Investors prepare for challenging year

Sharemarkets have rebounded from their sharp drop in December but investors shouldn’t be lulled into complacency by this upswing: the volatility seen in 2018 is expected to continue this year.

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Rising market values in January have made back about half of the 20 per cent loss seen late last year. It’s a nice start to the year but let’s be clear: ANZ’s Chief Investment Office team believes this will be a challenging year for investors.

"There’s plenty of risk in the sharemarket because economic growth is slowing while pressure is increasing on wages and prices rise.”

Expect volatility

There’s plenty of risk in the sharemarket because economic growth is slowing while pressure is increasing on wages and prices rise, especially in the US.

Not to mention other matters such as the US-China trade war, Brexit, China’s debt-laden and slowing economy and so on. Investors are already nervous and markets twitchy.

Such sensitivity means sharemarkets can respond with volatile swings to positive or negative news in these areas. This is what has been seen so far.

Slower, but still solid

In response, governments and central banks are striving to maintain growing economies.

The US Federal Reserve will likely pause rate hikes for all or much of this year which would support momentum in the world’s most important economy. China is easing monetary policy and cutting taxes. .

However, investors should note these efforts are likely only to stabilise growth rather than lead to a genuine re-acceleration in 2019.

It’s a similar story for Australia. Growth will likely slow but remain solid. Public spending, business investment and net exports should all contribute to keep growth around trend. However, wages growth is expected to remain weak with falling house prices in both Sydney and Melbourne adding to concerns.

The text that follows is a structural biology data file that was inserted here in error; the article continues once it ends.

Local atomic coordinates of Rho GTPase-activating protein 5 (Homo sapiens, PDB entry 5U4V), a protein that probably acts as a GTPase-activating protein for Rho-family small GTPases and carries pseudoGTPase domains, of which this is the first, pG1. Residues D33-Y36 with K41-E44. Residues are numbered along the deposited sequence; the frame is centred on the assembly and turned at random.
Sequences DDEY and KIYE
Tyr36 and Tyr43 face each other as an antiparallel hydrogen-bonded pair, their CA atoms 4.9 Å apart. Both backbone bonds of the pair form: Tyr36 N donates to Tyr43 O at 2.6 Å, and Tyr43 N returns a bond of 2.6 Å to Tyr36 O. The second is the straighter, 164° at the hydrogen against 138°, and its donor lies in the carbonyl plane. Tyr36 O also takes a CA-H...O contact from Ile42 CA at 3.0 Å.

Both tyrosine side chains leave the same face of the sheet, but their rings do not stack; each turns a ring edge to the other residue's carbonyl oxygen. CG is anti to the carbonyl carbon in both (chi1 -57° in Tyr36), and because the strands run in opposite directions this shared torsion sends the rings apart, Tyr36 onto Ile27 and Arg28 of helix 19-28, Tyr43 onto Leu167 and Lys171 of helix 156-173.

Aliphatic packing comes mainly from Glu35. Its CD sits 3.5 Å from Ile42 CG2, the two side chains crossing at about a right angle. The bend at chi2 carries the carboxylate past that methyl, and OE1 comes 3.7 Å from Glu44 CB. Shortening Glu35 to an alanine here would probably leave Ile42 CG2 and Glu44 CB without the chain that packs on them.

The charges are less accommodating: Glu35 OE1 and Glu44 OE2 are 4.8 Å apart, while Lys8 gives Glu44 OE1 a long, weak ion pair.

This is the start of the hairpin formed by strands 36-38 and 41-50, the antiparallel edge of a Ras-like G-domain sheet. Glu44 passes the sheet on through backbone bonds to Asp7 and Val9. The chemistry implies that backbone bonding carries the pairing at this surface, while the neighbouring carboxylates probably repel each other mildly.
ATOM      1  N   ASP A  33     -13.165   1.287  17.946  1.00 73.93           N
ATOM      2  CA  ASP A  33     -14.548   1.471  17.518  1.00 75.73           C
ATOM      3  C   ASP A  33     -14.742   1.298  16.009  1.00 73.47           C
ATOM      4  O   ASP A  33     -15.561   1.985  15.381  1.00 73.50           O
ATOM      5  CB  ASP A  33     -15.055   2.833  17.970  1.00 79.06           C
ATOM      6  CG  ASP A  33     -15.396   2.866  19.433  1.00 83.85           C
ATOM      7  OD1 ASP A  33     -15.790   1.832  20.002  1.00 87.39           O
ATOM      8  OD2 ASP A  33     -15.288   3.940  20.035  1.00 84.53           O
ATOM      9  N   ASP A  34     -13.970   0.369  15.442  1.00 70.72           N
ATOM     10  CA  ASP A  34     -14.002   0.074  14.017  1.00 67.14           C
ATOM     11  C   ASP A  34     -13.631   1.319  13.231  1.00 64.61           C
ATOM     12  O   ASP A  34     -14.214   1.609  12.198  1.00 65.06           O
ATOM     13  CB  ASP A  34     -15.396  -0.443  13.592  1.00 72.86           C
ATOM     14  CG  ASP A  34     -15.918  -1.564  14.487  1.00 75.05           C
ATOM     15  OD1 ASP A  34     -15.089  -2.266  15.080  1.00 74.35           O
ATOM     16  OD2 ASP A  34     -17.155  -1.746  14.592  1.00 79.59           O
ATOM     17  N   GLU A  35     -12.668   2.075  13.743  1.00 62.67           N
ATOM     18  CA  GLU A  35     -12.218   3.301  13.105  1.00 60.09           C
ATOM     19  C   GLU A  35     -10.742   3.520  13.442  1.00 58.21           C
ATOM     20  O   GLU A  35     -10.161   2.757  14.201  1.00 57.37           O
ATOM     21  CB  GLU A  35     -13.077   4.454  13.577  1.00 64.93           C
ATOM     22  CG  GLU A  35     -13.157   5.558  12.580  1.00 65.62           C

Despite these risks the government budget is in good shape. The Reserve Bank of Australia’s cash rate is likely to remain at 1.5 per cent for at least another year.

The end is not nigh

To be clear, while slowing, Australia and the global economy still have a solid outlook. The recent correction means it’s just returning to a ‘trend’ level after a number of years of above-trend growth.

The fall in the share market  from its highs of 2018 also means they shares are now fairly valued, not over-valued, putting sharemarkets on a more sustainable footing, improving the prospects for returns this year.

This is all nicely balanced but the risks on the outlook are downward as we are now late in the investment cycle. We’ve been in an upward growth phase for about 10 years, and that is something that simply cannot last.

There is always a cycle to investment market performance and it can’t go on for ever. The question is what form will it take?

Gradual slowdown

ANZ predicts three main forms a downswing could occure this year. While the base case suggests a market downturn, the two risk scenarios are not so rosy.

The most likely scenario is what ANZ’s Chief Investment Office is focused on – a gradual slowdown. The investment and economic cycle is continuing to slow with inflation only gradually lifting. Central banks will balance attempts to dampen any financial market ‘exuberance’ while working against recessionary forces. This isn’t a bad outcome.

In terms of risks, while a relatively low probability, a sharper lift in inflation would be very concerning because it would make it harder for the US Federal Reserve to pause rate rises. Such a situation could lead to negative returns for investors and a sharp loss of sharemarket value.

A mild recession is a little more likely than this. This will occur if US rates stay on hold and the economy slows. Company earnings would be negative due to higher costs and lower growth. Tariff escalation due to the US-China trade war would compound this situation.

ANZ’s view is cautious towards growth assets such as shares for the coming year. While share valuations have improved, analysis shows the global economy has slowed. All up, returns are expected to be below the average of recent years.

Mark Rider is Chief Investment Officer – Wealth at ANZ

The views and opinions expressed in this communication are those of the author and may not necessarily state or reflect those of ANZ.

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